Finland on brink of history

TURIN, Italy -- Never mind being on the verge of its first Olympic hockey gold, Finland is on the verge of Olympic hockey history.

As part of a 7-0 run that saw the Finns beat Russia 4-0 in a semifinal yesterday, Jari Kurri's crew enters tomorrow's Swedish showdown having allowed just five goals.

Since the playoff round was added to the Olympic tourney in 1980, no team has ever been so stingy.

And what makes the story so rich is how they've done it: Not only are they playing with a goaltender listed third on their wish list but their blueline includes three European club players, the laughingstock of the Maple Leafs' gawd-awful defence (Aki Berg) and a man so old he played eight years with the Winnipeg Jets (Teppo Numminen).

"There's been some talk Finnish hockey is in crisis right now," smiled Toni Lydman, the extremely average Buffalo Sabres blueliner.

"They say there's no new talent -- that our top players are narrow based and we have no replacements. But this tournament has shown we have more talent in this country than people really know."

Seven European club players in all have played roles on a team without the services of NHL defencemen Joni Pitkanen, Sami Salo and Ossi Vaananen, who begged off for health reasons, as did netminders Miikka Kiprusoff and Kari Lehtonen.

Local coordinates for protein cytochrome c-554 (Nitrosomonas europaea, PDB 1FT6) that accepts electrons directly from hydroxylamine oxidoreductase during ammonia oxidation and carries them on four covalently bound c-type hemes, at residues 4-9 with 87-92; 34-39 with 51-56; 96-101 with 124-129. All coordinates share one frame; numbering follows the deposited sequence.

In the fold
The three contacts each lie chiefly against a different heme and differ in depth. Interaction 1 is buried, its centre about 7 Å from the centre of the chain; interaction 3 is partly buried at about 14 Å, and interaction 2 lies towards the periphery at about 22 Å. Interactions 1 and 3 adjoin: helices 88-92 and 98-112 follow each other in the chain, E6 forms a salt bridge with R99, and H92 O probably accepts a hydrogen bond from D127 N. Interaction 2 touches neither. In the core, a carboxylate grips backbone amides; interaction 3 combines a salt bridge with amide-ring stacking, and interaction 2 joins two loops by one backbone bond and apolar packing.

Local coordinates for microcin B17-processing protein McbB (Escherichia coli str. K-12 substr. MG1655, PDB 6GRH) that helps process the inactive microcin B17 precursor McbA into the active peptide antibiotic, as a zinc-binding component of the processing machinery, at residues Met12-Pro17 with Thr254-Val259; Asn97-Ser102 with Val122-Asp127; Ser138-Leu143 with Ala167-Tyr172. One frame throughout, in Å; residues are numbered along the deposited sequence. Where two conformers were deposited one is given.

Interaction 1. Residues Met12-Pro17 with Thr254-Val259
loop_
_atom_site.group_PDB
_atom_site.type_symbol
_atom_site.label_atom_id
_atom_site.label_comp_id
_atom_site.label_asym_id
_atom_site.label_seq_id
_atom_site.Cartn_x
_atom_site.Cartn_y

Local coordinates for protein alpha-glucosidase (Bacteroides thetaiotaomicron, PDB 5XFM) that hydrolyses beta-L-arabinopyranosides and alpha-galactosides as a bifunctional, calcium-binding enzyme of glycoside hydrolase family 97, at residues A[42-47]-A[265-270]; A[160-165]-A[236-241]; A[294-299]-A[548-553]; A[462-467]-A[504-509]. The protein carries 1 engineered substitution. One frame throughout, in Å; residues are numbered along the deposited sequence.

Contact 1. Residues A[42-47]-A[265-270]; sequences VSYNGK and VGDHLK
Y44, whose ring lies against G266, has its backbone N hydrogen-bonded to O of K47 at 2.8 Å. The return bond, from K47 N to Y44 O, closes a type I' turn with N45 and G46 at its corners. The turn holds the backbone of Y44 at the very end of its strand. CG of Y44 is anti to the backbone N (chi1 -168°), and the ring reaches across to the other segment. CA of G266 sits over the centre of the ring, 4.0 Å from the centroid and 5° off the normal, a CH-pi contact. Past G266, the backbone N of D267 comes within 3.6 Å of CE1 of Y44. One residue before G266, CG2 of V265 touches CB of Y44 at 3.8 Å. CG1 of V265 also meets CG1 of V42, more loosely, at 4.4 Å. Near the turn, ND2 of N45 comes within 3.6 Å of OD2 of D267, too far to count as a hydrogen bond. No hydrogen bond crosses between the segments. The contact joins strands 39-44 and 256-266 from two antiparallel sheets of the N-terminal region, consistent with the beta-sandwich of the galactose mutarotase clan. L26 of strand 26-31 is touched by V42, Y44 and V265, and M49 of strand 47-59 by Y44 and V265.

Yet somehow, with The Replacements in front of him, Antero Niittymaki enters the final days of the tourney with a .963 save percentage and a goals-against average of 1.00, which includes shutouts against Canada and Russia.

Even his backup, Fredrik Norrena, posted two of the five goose-eggs, suggesting there's more than just great goalkeeping behind the Finns' success.

"We've played a lot of perfect games here," said Berg, benefiting from a team concept that suddenly has him looking competent. "Every game, the forwards are coming back hard. (Club team) players like (Petteri) Nummelin are good passers and skaters and are good on the big ice surface. They have a lot of experience in international games."

Former Flame Ville Nieminen said it's like playing in Calgary during the Stanley Cup run of 2004.

"We kill the game in the neutral zone -- if we didn't do that, the scores would be the other way," he said.

After dancing in the streets last night, many of the country's five million people will huddle around their TVs tomorrow to watch the biggest game in Finnish history, made better by an opponent hated by all Finns.

"If you're born in Finland, you want to play Sweden and the other way around," said Nieminen. "That's the ultimate."

Jarkko Ruutu explained what a win tomorrow would mean.

"It would be the biggest trophy ever," said Ruutu.

"The whole country would be proud of us the rest of our lives."

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FINLAND: 4

RUSSIA: 0